Even though the movie is a lot of fun, there’s still some great drama behind the story. Mr. Incredible is forced to live a mediocre life for years. He starts the movie off as bored, distracted and unintentionally distant from the rest of his family. He craves the adventures of old. His children have their problems as well, like Violet being shy and unconfident, and Dash is wrestles with the fact that he can’t use his powers in public. And while Elastigirl seems to be fine with her situation, she doesn’t understand that everyone else in her family is clearly missing something. While their family isn’t quite in crisis, they’re not really a happy family either.
Through his adventure, Mr. Incredible learns to value his family, and he becomes much happier as a result. Through extreme circumstances, Violet finds confidence in herself and as a result, her force field powers grow immensely. And Dash finds a proper outlet to unleash his power. Even Elastigirl learns to let go a bit, and learns what the rest of her family needs. By the end of the movie they’re a much closer and happier family. Everything about their personal journeys feels organic.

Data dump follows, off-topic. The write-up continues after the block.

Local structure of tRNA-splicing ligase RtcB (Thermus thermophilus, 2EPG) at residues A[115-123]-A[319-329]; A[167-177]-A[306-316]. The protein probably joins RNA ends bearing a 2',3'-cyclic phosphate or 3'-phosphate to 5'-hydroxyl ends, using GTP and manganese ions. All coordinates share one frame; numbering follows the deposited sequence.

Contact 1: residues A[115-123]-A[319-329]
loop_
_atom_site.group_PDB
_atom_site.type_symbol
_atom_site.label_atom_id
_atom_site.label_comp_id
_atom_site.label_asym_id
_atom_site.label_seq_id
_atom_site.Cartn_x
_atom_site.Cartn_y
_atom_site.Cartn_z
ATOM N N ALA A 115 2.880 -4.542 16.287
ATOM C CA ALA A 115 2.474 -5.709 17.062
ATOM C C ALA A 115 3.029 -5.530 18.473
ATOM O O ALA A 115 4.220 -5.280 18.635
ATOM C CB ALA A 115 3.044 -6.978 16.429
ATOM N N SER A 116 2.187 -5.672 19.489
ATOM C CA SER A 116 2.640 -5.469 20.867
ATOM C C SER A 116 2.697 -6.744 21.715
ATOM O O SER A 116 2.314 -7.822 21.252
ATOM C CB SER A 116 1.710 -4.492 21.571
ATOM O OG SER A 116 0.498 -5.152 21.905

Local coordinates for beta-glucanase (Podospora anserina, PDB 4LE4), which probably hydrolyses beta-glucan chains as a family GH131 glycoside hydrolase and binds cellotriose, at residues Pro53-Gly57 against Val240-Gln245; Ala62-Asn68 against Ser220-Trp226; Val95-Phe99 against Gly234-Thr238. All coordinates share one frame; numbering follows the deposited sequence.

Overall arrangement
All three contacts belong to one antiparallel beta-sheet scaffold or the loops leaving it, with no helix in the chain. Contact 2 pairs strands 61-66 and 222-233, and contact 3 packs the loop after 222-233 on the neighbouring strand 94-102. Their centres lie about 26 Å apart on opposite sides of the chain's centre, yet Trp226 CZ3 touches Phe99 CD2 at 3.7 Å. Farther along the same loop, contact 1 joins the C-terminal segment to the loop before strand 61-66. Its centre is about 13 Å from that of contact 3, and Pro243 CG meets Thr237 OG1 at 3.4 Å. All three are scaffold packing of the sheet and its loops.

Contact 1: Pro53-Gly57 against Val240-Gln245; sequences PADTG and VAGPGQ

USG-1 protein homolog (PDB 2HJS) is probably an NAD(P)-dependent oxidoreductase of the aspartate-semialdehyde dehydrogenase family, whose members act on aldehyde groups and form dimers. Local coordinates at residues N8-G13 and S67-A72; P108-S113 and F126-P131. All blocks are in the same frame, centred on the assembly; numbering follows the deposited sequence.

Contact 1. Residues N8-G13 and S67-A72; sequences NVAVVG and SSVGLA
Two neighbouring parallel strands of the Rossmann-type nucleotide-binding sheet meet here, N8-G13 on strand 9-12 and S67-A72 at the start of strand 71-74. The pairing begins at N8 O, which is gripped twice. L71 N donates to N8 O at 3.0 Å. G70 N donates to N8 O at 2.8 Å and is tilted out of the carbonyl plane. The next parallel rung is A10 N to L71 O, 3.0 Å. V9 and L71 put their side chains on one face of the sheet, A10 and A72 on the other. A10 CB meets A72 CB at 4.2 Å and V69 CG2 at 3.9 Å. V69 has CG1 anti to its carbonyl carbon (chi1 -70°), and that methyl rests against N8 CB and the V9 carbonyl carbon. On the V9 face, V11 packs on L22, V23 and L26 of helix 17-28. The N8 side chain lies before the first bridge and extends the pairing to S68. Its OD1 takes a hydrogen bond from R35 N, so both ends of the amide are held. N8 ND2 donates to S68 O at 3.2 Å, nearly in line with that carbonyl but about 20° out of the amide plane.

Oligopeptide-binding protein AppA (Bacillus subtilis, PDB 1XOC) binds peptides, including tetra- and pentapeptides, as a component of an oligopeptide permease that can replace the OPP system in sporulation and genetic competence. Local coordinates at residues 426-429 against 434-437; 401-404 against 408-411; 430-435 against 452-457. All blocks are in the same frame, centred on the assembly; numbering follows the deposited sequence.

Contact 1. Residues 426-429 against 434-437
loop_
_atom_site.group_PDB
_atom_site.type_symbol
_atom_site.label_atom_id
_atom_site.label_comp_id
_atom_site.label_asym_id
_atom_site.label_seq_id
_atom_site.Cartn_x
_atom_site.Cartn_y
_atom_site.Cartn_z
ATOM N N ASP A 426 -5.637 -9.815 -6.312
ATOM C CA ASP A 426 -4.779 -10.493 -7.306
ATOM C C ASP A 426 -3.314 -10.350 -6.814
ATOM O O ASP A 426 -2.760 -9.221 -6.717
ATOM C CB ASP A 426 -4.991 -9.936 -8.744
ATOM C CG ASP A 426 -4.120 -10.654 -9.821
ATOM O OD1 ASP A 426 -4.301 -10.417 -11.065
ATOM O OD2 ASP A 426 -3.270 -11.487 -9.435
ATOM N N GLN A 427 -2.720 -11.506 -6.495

If you like superhero movies, you’ll very likely enjoy this. Even though it’s not Fantastic Four, there’s a chance this is the closest thing we’ll ever get to a good Fantastic Four movie. It’s also a great drama, the 60’s spy elements are well done, and I’d say it’s arguably better for little kids than Finding Nemo despite its PG rating. It’s also worth noting that Pixar’s next movie is The Incredibles 2, to be released in June this year. I’m looking forward to it.
Next up is Cars, which I don’t necessarily dislike, but it’s probably my least favourite of the Pixar movies I’ve seen. After that it’s Ratatouille and WALL-E. This year is WALL-E’s 10th anniversary by the way.